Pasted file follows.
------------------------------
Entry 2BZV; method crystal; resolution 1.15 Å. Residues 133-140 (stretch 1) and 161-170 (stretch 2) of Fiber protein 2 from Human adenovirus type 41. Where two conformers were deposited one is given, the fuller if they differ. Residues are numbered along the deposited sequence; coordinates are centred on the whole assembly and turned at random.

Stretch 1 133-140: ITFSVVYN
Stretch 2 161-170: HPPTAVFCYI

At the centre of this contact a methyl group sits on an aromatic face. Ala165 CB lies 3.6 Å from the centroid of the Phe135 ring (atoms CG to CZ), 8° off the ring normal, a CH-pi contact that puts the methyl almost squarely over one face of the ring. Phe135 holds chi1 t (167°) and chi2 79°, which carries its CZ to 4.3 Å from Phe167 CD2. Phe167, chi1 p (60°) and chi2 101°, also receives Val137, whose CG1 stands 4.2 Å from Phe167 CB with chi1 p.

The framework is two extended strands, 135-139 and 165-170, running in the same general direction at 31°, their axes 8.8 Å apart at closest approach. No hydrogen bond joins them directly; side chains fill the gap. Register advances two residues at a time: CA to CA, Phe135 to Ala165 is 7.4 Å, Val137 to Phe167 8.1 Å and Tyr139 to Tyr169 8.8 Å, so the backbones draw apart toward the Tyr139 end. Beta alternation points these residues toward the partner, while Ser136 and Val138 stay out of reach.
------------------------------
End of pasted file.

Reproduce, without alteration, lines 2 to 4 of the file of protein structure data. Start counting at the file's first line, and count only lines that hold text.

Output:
Stretch 1 133-140: ITFSVVYN
Stretch 2 161-170: HPPTAVFCYI

At the centre of this contact a methyl group sits on an aromatic face. Ala165 CB lies 3.6 Å from the centroid of the Phe135 ring (atoms CG to CZ), 8° off the ring normal, a CH-pi contact that puts the methyl almost squarely over one face of the ring. Phe135 holds chi1 t (167°) and chi2 79°, which carries its CZ to 4.3 Å from Phe167 CD2. Phe167, chi1 p (60°) and chi2 101°, also receives Val137, whose CG1 stands 4.2 Å from Phe167 CB with chi1 p.